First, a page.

A Quick Attack on Rook’s Rest Instead of a Siege

A green soldier blows a horn on House of the Dragon

Fire & Blood tells us that Criston Cole surrounded Rook’s Rest and burned its nearby fields. Lord Staunton then sent ravens to Dragonstone begging for help. Nine days later Rhaenys arrived alone.

House of the Dragon changed this by having Cole attack the castle immediately. Rhaenyra instead preemptively sent Rhaenys atop Meleys to help her sworn bannerman after her other allies had already falle. However, Rhaenyra sensed something about Cole’s movement didn’t make sense, as Rook’s Rest had little obvious value. Despite her sixth sense, Rhaenyra fell for Cole’s trap, losing the Black’s most valuable dragon.

Rhaenyra Keeps Jace Behind to Tell Him About Aegon the Conqueror’s Dream

Rhaenyra sits while speaking to her son Jace in shadows on House of the Dragon

In Fire & Blood, Rhaenyra prevented her sons Jace and Joffrey (no longer at Dragonstone on the HBO show) from joining Rhaenys out of fear for their lives. The history stresses that the death of Luke and the recent loss of her unborn child made Rhaenyra scared to send her other children into battle.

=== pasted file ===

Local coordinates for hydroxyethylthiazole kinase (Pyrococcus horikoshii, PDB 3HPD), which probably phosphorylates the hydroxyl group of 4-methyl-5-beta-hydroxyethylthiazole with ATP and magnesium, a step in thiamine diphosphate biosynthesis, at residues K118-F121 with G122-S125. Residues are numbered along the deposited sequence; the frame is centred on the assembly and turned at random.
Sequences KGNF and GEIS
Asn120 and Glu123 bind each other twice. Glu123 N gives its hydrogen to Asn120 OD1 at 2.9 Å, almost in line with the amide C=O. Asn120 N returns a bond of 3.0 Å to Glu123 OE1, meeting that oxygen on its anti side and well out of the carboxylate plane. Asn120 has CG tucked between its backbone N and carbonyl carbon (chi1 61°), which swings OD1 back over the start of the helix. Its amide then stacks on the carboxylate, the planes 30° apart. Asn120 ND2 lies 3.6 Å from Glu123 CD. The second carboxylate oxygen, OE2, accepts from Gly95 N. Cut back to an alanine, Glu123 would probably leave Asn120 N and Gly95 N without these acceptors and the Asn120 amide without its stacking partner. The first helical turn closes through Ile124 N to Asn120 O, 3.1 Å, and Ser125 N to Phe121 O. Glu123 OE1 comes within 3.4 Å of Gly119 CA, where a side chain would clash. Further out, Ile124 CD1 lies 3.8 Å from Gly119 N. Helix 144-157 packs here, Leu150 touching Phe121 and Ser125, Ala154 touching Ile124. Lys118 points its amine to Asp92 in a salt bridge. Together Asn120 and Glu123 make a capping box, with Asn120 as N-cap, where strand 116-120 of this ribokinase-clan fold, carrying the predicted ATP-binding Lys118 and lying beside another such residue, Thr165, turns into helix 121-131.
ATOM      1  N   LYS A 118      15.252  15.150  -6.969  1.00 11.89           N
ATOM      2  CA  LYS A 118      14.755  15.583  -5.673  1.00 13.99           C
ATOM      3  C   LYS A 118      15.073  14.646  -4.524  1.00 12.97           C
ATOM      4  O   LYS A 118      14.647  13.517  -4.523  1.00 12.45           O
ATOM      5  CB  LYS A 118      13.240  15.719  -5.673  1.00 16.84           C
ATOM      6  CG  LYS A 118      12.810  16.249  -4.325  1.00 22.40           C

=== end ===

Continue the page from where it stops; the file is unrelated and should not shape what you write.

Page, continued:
On House of the Dragon, Rhaenyra kept Jace behind (at least in part) so she could finally tell her heir about Aegon’s prophetic “A Song of Ice and Fire” dream about the inevitable White Walker invasion. She also cited that responsibility as part of her reason for finally unleashing dragons on her enemies, but no one else knows that but her son.

What the “Battle at Rook’s Rest” Means for House of the Dragon

Alicent speaks to a seated Aegon in shadows on House of the Dragon

No matter his reason for being there, Aegon is either dead or badly wounded. That calls into question how many people supporting his claim will still back the Greens now. Alicent’s callousness towards her son also contributed to him flying off into battle, another tragedy she will now have to live with. How much guilt and pain can she withstand?